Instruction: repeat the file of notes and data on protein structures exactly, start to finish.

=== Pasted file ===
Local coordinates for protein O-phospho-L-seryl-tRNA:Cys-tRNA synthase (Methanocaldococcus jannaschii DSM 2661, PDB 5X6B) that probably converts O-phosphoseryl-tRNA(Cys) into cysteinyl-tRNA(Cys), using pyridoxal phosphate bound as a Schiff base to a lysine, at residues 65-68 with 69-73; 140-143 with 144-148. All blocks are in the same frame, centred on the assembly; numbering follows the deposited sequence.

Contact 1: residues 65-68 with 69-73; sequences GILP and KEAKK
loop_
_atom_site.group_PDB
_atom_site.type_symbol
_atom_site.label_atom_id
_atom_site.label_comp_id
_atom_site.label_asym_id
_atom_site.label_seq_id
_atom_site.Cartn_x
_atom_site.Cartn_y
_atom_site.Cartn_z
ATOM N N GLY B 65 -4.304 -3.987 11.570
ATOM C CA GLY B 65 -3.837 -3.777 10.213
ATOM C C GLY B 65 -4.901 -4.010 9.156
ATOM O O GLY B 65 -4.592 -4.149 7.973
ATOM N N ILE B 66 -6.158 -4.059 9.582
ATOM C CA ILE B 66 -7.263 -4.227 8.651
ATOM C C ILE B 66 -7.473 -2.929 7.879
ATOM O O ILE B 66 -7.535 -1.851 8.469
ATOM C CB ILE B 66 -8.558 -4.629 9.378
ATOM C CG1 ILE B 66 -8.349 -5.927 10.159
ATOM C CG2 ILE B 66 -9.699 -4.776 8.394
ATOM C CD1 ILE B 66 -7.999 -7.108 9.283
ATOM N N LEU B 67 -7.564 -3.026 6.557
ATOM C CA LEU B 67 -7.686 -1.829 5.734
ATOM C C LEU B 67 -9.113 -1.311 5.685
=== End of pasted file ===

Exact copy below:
Local coordinates for protein O-phospho-L-seryl-tRNA:Cys-tRNA synthase (Methanocaldococcus jannaschii DSM 2661, PDB 5X6B) that probably converts O-phosphoseryl-tRNA(Cys) into cysteinyl-tRNA(Cys), using pyridoxal phosphate bound as a Schiff base to a lysine, at residues 65-68 with 69-73; 140-143 with 144-148. All blocks are in the same frame, centred on the assembly; numbering follows the deposited sequence.

Contact 1: residues 65-68 with 69-73; sequences GILP and KEAKK
loop_
_atom_site.group_PDB
_atom_site.type_symbol
_atom_site.label_atom_id
_atom_site.label_comp_id
_atom_site.label_asym_id
_atom_site.label_seq_id
_atom_site.Cartn_x
_atom_site.Cartn_y
_atom_site.Cartn_z
ATOM N N GLY B 65 -4.304 -3.987 11.570
ATOM C CA GLY B 65 -3.837 -3.777 10.213
ATOM C C GLY B 65 -4.901 -4.010 9.156
ATOM O O GLY B 65 -4.592 -4.149 7.973
ATOM N N ILE B 66 -6.158 -4.059 9.582
ATOM C CA ILE B 66 -7.263 -4.227 8.651
ATOM C C ILE B 66 -7.473 -2.929 7.879
ATOM O O ILE B 66 -7.535 -1.851 8.469
ATOM C CB ILE B 66 -8.558 -4.629 9.378
ATOM C CG1 ILE B 66 -8.349 -5.927 10.159
ATOM C CG2 ILE B 66 -9.699 -4.776 8.394
ATOM C CD1 ILE B 66 -7.999 -7.108 9.283
ATOM N N LEU B 67 -7.564 -3.026 6.557
ATOM C CA LEU B 67 -7.686 -1.829 5.734
ATOM C C LEU B 67 -9.113 -1.311 5.685